If you're in the South Island, you can try "Electric Car Company" in Lincoln. Ken and Sarah Davidson. They import to order.....and don't tend to carry much stock.  

 

 

 

 





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  Reply # 1631769 16-Sep-2016 13:58
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SumnerBoy:

 

I wondered that - so why do they bother with the 12V battery? Surely they could just down-convert the main batteries to 12V to run the car accessories etc?

 



Looks like several reasons: 

- You need a separate battery for the brakes, power steering and lights etc so a flat traction battery results in a flatbed recovery and not a hospital visit. A good old lead acid battery means they can use the current off the shelf units.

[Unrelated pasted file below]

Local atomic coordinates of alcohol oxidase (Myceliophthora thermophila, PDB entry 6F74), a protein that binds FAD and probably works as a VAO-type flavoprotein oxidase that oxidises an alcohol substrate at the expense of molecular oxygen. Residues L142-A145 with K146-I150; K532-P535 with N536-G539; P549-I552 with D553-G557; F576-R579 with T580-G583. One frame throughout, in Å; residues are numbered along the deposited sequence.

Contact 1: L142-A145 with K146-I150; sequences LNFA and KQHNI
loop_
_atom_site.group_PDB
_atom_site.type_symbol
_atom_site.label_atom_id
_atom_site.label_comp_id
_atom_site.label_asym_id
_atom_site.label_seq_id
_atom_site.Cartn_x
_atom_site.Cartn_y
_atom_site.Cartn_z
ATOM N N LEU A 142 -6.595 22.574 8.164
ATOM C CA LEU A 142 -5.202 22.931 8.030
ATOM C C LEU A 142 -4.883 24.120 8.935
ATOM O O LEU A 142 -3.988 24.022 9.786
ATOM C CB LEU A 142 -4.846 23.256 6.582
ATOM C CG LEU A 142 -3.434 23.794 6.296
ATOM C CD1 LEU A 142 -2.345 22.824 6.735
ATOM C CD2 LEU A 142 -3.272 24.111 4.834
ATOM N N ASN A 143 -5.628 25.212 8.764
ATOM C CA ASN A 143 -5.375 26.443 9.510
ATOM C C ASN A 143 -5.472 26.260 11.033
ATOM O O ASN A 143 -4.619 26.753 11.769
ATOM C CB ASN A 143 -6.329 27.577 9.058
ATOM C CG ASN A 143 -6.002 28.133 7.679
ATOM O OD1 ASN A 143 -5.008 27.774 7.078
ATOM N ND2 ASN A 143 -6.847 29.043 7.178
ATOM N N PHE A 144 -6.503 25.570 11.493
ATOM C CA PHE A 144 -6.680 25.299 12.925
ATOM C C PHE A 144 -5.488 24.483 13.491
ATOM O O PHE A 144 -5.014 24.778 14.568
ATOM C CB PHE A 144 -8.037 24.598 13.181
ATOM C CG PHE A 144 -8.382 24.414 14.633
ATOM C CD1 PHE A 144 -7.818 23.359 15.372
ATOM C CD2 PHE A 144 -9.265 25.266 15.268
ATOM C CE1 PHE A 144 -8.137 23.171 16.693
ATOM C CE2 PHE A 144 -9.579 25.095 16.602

- There are systems that need to run all the time, such as central locking and detecting when a charger cable is plugged in. These could be run by DC-DC conversion from the main pack, but converters are probably really inefficient when run at the very bottom end of their power range. The car could be using 5W for running bits and bobs, but 50W overhead in the converter! Better to just top-up a low voltage battery from time to time.

- Most EVs are based on or share parts with ICE cars. There is a huge economy of scale savings by sticking with existing 12-volt accessory systems.





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  Reply # 1631772 16-Sep-2016 14:00